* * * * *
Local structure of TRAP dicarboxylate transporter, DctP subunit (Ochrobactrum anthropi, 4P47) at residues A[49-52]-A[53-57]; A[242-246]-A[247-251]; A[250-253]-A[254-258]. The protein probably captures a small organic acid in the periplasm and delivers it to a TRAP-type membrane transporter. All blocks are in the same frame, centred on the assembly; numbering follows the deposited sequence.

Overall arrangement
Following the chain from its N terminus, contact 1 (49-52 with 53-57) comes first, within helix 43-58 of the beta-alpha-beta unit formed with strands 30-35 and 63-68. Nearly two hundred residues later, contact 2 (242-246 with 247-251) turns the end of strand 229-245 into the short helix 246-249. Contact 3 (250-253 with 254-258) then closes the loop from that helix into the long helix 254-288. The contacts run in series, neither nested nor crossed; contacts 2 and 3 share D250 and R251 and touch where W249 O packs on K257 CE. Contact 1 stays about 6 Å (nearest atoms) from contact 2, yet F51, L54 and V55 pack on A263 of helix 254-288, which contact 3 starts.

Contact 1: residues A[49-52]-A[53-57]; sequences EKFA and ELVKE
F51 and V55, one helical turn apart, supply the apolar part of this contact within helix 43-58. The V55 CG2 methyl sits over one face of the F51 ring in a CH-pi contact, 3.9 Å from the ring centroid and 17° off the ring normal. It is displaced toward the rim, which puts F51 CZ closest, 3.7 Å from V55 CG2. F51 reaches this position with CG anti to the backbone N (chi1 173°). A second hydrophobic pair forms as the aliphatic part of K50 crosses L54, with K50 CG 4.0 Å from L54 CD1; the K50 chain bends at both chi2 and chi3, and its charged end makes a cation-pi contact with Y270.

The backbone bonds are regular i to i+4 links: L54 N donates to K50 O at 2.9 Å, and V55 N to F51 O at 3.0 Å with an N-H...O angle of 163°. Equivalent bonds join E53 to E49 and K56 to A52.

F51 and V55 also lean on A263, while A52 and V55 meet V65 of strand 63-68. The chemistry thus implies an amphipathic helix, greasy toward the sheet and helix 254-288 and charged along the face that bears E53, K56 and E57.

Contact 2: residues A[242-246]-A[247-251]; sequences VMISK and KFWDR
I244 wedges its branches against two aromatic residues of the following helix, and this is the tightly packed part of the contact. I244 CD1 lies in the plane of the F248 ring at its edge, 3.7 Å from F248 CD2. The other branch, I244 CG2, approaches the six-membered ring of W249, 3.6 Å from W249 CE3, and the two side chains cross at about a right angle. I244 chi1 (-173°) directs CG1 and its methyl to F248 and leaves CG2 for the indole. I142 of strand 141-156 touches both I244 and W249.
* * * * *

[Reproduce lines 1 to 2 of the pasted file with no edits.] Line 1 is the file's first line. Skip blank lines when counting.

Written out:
Local structure of TRAP dicarboxylate transporter, DctP subunit (Ochrobactrum anthropi, 4P47) at residues A[49-52]-A[53-57]; A[242-246]-A[247-251]; A[250-253]-A[254-258]. The protein probably captures a small organic acid in the periplasm and delivers it to a TRAP-type membrane transporter. All blocks are in the same frame, centred on the assembly; numbering follows the deposited sequence.

Overall arrangement